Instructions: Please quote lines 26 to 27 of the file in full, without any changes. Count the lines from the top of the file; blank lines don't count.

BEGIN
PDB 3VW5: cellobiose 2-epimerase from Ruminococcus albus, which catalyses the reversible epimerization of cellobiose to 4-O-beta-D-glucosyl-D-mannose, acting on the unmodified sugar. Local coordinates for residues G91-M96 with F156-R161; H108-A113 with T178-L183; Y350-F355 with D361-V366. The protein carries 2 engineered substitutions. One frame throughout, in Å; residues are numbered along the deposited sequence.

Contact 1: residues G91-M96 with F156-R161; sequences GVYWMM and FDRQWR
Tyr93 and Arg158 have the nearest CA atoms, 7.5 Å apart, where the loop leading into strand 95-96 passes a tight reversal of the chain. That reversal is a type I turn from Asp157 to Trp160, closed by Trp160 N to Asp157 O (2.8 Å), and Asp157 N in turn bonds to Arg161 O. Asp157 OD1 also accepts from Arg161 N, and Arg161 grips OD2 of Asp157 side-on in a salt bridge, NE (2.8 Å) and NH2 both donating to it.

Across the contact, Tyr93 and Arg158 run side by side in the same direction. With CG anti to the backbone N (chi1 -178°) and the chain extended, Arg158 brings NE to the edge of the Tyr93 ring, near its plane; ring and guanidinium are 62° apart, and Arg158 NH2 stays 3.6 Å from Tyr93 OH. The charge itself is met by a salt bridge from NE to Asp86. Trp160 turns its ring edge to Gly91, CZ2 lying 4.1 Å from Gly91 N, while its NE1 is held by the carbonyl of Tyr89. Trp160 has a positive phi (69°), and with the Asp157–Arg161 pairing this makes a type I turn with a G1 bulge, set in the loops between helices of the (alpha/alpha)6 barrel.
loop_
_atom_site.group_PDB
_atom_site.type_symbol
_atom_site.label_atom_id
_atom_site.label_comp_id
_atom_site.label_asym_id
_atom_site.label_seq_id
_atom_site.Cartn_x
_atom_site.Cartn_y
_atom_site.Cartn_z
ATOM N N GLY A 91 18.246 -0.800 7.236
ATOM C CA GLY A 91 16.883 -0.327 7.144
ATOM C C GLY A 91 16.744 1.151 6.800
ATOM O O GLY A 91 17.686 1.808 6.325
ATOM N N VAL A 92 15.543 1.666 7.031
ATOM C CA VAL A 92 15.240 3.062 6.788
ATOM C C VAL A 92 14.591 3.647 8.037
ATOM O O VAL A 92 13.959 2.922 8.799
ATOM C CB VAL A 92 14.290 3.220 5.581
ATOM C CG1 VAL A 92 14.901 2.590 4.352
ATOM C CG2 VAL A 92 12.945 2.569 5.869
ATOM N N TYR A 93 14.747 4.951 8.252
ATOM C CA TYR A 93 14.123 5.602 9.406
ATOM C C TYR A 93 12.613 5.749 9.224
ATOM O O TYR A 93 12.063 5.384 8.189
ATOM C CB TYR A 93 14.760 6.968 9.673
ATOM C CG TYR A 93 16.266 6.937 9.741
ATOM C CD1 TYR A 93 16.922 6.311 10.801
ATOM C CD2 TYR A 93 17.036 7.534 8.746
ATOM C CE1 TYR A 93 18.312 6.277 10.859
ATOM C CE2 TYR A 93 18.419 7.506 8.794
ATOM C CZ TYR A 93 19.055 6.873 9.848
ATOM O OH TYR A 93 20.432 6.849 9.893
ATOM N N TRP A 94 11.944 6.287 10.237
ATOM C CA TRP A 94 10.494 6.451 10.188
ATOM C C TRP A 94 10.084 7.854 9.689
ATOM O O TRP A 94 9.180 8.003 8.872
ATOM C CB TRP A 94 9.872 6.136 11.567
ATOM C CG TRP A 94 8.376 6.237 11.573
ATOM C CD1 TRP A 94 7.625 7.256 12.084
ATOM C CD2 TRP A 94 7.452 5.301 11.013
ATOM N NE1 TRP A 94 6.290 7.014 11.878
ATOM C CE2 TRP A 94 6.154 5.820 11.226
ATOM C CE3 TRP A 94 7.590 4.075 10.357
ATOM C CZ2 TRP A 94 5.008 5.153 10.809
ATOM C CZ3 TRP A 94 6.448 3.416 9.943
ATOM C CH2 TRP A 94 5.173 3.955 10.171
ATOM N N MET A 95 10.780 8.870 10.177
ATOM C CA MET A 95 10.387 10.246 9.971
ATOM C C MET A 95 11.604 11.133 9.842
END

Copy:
ATOM N N TYR A 93 14.747 4.951 8.252
ATOM C CA TYR A 93 14.123 5.602 9.406